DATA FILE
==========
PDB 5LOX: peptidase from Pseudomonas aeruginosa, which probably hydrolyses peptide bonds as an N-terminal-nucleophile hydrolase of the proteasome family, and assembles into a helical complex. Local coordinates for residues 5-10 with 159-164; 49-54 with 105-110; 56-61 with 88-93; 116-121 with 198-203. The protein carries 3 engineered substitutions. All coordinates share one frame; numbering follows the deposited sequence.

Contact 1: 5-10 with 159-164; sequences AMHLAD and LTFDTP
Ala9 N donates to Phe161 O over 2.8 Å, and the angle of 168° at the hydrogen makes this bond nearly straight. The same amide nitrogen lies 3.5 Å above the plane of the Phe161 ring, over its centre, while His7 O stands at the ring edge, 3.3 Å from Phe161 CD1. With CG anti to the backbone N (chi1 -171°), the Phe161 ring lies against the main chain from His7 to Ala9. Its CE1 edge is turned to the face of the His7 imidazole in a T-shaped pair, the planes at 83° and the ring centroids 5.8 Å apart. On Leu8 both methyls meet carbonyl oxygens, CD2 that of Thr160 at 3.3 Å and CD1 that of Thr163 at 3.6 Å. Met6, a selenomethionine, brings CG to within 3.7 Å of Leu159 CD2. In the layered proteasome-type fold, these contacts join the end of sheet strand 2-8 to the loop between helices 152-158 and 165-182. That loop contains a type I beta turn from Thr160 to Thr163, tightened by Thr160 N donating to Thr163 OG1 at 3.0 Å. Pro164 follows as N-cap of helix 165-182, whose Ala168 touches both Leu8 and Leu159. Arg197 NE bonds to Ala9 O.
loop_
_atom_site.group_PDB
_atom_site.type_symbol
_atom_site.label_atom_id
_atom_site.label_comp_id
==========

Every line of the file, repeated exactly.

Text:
PDB 5LOX: peptidase from Pseudomonas aeruginosa, which probably hydrolyses peptide bonds as an N-terminal-nucleophile hydrolase of the proteasome family, and assembles into a helical complex. Local coordinates for residues 5-10 with 159-164; 49-54 with 105-110; 56-61 with 88-93; 116-121 with 198-203. The protein carries 3 engineered substitutions. All coordinates share one frame; numbering follows the deposited sequence.

Contact 1: 5-10 with 159-164; sequences AMHLAD and LTFDTP
Ala9 N donates to Phe161 O over 2.8 Å, and the angle of 168° at the hydrogen makes this bond nearly straight. The same amide nitrogen lies 3.5 Å above the plane of the Phe161 ring, over its centre, while His7 O stands at the ring edge, 3.3 Å from Phe161 CD1. With CG anti to the backbone N (chi1 -171°), the Phe161 ring lies against the main chain from His7 to Ala9. Its CE1 edge is turned to the face of the His7 imidazole in a T-shaped pair, the planes at 83° and the ring centroids 5.8 Å apart. On Leu8 both methyls meet carbonyl oxygens, CD2 that of Thr160 at 3.3 Å and CD1 that of Thr163 at 3.6 Å. Met6, a selenomethionine, brings CG to within 3.7 Å of Leu159 CD2. In the layered proteasome-type fold, these contacts join the end of sheet strand 2-8 to the loop between helices 152-158 and 165-182. That loop contains a type I beta turn from Thr160 to Thr163, tightened by Thr160 N donating to Thr163 OG1 at 3.0 Å. Pro164 follows as N-cap of helix 165-182, whose Ala168 touches both Leu8 and Leu159. Arg197 NE bonds to Ala9 O.
loop_
_atom_site.group_PDB
_atom_site.type_symbol
_atom_site.label_atom_id
_atom_site.label_comp_id